Oblique Impact Cratering Characteristics
Imaging of the surface areas of our solar system's terrestrial planets and moons has show that approximately 5% of all craters are created during low angle of incidence [oblique] impacts. These events create a set of recognizable characteristics: oval shape, butterfly ejecta pattern, "no-fly" ejecta area up field, and "blow-out" rim down field. These are sometime seen in a "train" of craters, where the impactor had been fragmented into a stream of individual components due to atmospheric disruption or Roche tidal disruption prior to impact.
Example Mars Impact with Butterfly Ejecta distribution
Credit: NASA / JPL / ASU / mosaic by Emily Lakdawalla
Oblique Impact Crater on MarsOwing to the atmospheric drag, a string of fragmented impactors would differentiate during decent, with the larger bodies tending to travel further than smaller ones.
We call special attention to the work of Schultz and Stickle (Lost Impacts), which explains how shallow angle of incidence (oblique) impacts generate "impact" structures that are significantly different from the classic, better understood, crater planforms. We proposed the Saginaw impacts to have been at an angle of less than 5 degrees - nearly tangential. The craters generated would manifest themselves as quite shallow and as elongated ovals. Their experiments using the NASA Ames Vertical Gun Range were limited in scope, as the gun's lower limit of rotation is 15 degrees. We have noted other work where the experimenter had tilted the target table to reach angles of 5º. To model a true tangential strike, a spherical surface target table would be required.
The sub-pages in this section discuss several of these characteristics as imaged by remote sensing systems.
We are currently researching the Saginaw Bay area as a possible oblique impact site a cometary body. Our current proposal holds that the impact carved out much of the current bedrock topography of the Michigan basin surrounding and west of the Saginaw Bay. Local ejecta, distributed in a butterfly pattern, was heaped on top of the then-present Wisconsin ice sheet. As the sheet melted beneath the ejecta blanket, many of the enigmatic "moraines", hummocks and tunnel landforms were created. Eventually, the large lake created within the ice sheet crater catastrophically drained southward, creating the Central Kalamazoo River Valley (CKRV).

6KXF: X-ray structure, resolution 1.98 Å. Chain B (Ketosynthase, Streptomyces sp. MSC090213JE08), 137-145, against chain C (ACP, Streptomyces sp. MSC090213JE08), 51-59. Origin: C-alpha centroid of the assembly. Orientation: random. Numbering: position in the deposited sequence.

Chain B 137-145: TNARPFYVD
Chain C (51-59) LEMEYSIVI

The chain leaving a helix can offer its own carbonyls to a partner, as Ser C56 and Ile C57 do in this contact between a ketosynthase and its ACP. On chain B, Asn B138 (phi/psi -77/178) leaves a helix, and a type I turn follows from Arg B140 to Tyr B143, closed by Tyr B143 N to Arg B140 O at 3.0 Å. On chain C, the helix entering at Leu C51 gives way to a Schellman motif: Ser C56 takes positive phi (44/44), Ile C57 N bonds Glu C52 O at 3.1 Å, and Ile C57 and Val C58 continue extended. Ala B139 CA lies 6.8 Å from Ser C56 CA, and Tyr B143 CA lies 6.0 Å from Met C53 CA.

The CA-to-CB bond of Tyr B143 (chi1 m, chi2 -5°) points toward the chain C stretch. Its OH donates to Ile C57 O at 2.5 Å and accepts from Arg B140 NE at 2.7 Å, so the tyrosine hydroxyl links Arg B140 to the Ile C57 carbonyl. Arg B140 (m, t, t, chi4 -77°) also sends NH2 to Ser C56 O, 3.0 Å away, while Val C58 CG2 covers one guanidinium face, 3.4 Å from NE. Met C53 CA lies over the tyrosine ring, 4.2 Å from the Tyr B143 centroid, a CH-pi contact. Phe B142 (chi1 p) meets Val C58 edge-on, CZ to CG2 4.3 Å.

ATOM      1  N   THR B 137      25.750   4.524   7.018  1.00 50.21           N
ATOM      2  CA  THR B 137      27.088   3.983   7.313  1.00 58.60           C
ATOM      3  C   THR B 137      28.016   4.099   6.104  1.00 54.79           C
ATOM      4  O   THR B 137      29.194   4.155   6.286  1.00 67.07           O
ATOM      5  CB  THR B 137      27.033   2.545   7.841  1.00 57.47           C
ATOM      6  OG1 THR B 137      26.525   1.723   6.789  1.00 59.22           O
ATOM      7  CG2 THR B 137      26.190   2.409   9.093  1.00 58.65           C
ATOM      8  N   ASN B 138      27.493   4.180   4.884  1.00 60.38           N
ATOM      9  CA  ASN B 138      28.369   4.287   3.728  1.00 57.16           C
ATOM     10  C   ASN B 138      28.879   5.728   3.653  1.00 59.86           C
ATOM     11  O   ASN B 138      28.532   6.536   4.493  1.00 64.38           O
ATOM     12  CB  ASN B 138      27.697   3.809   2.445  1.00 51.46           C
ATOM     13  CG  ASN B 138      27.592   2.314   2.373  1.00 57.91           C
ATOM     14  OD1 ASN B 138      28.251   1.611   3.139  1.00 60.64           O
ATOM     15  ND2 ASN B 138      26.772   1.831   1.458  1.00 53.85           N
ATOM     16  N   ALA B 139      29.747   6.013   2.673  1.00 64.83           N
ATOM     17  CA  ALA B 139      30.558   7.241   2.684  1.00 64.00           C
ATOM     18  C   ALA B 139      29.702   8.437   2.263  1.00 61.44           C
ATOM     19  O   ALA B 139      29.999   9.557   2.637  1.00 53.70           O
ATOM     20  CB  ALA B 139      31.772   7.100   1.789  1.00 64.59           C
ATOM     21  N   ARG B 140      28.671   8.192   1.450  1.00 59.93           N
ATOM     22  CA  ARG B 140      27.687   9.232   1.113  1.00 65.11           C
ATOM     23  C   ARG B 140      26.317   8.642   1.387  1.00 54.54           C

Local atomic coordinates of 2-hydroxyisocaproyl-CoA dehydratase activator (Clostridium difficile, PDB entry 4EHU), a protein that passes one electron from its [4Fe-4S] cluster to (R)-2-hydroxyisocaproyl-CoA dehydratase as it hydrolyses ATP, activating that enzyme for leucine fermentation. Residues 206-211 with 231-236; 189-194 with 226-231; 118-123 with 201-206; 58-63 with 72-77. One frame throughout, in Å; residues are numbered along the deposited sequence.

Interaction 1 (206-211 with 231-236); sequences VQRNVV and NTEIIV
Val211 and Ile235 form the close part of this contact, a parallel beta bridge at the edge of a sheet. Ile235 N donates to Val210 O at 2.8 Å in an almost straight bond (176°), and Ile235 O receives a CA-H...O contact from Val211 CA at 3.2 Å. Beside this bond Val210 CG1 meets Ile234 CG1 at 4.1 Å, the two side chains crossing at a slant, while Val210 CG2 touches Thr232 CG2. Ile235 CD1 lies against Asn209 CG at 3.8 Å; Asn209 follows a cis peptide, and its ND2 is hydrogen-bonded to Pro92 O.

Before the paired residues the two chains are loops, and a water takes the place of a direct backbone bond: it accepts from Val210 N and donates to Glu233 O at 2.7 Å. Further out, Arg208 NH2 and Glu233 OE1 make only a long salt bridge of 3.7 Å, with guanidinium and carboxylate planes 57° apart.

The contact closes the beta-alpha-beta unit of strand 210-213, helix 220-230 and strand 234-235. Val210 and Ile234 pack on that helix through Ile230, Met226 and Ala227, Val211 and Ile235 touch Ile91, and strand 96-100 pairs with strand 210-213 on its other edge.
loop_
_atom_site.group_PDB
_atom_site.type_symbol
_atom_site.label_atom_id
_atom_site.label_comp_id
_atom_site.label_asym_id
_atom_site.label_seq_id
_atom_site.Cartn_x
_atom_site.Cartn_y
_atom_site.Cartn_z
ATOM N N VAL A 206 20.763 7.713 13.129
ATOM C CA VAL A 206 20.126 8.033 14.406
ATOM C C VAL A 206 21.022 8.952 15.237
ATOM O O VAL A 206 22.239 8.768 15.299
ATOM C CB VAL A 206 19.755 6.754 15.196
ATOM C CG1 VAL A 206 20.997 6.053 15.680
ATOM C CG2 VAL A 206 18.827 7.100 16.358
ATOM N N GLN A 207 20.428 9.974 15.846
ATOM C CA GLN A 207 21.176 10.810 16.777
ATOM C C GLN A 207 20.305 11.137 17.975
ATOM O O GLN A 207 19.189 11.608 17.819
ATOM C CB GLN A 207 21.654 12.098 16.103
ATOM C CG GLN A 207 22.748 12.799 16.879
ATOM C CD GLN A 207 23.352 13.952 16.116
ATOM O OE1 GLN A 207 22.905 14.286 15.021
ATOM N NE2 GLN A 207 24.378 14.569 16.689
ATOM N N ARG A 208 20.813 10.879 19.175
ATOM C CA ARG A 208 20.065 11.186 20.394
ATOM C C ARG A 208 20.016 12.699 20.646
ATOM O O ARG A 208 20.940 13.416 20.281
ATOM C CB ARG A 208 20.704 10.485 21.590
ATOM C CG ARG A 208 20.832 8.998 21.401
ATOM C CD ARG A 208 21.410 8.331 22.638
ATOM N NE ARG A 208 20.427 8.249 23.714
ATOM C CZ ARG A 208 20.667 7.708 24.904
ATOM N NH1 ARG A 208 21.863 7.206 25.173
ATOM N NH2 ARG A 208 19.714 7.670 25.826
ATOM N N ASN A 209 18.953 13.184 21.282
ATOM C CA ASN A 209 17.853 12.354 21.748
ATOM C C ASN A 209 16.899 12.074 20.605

It seems impossible to believe now, but the concept of impact cratering on Earth was soundly rejected by the scientific establishment during the first half of the 20th century. Eugene Shoemaker changed all that when he made direct and powerful comparisons between the geological structures of Berringer’s Crater in Arizona, and the nuclear test craters he had been documenting for the US Government. The National Geographic film Asteroids: Deadly Impact discusses his work, and the breakthroughs he was directly responsible for. The story is a lesson in the debate between the uniformitarian establishment and the catastrophist outsiders. We suggest that even today — 50 years on — the full suite of impact cratering mechanisms has not been fully investigated.